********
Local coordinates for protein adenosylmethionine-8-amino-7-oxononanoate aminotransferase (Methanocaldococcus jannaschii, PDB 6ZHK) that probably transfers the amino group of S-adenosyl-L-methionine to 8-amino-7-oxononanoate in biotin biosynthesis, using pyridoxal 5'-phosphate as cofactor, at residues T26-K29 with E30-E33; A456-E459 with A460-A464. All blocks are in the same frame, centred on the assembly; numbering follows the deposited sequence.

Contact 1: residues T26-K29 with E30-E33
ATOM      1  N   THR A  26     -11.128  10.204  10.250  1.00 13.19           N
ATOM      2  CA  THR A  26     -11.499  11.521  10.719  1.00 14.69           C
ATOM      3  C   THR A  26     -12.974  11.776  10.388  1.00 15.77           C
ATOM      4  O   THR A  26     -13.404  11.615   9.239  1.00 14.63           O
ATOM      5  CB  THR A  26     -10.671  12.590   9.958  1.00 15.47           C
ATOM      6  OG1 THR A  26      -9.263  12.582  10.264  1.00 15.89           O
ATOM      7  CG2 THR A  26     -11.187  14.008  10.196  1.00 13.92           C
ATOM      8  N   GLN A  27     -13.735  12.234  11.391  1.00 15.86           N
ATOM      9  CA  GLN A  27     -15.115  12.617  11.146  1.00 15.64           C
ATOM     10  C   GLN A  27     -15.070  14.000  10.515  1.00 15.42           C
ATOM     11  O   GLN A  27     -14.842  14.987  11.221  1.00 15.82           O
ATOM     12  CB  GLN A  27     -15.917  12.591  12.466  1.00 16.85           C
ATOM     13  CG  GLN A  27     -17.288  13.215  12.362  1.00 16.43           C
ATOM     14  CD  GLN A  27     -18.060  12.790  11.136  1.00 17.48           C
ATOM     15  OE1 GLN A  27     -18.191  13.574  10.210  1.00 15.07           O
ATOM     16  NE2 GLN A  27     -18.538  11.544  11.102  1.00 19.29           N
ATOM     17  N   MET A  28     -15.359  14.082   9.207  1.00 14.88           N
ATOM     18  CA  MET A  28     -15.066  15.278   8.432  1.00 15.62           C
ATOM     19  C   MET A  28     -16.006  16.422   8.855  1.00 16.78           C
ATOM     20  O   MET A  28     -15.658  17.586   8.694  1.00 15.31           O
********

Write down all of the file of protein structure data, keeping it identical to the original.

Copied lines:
Local coordinates for protein adenosylmethionine-8-amino-7-oxononanoate aminotransferase (Methanocaldococcus jannaschii, PDB 6ZHK) that probably transfers the amino group of S-adenosyl-L-methionine to 8-amino-7-oxononanoate in biotin biosynthesis, using pyridoxal 5'-phosphate as cofactor, at residues T26-K29 with E30-E33; A456-E459 with A460-A464. All blocks are in the same frame, centred on the assembly; numbering follows the deposited sequence.

Contact 1: residues T26-K29 with E30-E33
ATOM      1  N   THR A  26     -11.128  10.204  10.250  1.00 13.19           N
ATOM      2  CA  THR A  26     -11.499  11.521  10.719  1.00 14.69           C
ATOM      3  C   THR A  26     -12.974  11.776  10.388  1.00 15.77           C
ATOM      4  O   THR A  26     -13.404  11.615   9.239  1.00 14.63           O
ATOM      5  CB  THR A  26     -10.671  12.590   9.958  1.00 15.47           C
ATOM      6  OG1 THR A  26      -9.263  12.582  10.264  1.00 15.89           O
ATOM      7  CG2 THR A  26     -11.187  14.008  10.196  1.00 13.92           C
ATOM      8  N   GLN A  27     -13.735  12.234  11.391  1.00 15.86           N
ATOM      9  CA  GLN A  27     -15.115  12.617  11.146  1.00 15.64           C
ATOM     10  C   GLN A  27     -15.070  14.000  10.515  1.00 15.42           C
ATOM     11  O   GLN A  27     -14.842  14.987  11.221  1.00 15.82           O
ATOM     12  CB  GLN A  27     -15.917  12.591  12.466  1.00 16.85           C
ATOM     13  CG  GLN A  27     -17.288  13.215  12.362  1.00 16.43           C
ATOM     14  CD  GLN A  27     -18.060  12.790  11.136  1.00 17.48           C
ATOM     15  OE1 GLN A  27     -18.191  13.574  10.210  1.00 15.07           O
ATOM     16  NE2 GLN A  27     -18.538  11.544  11.102  1.00 19.29           N
ATOM     17  N   MET A  28     -15.359  14.082   9.207  1.00 14.88           N
ATOM     18  CA  MET A  28     -15.066  15.278   8.432  1.00 15.62           C
ATOM     19  C   MET A  28     -16.006  16.422   8.855  1.00 16.78           C
ATOM     20  O   MET A  28     -15.658  17.586   8.694  1.00 15.31           O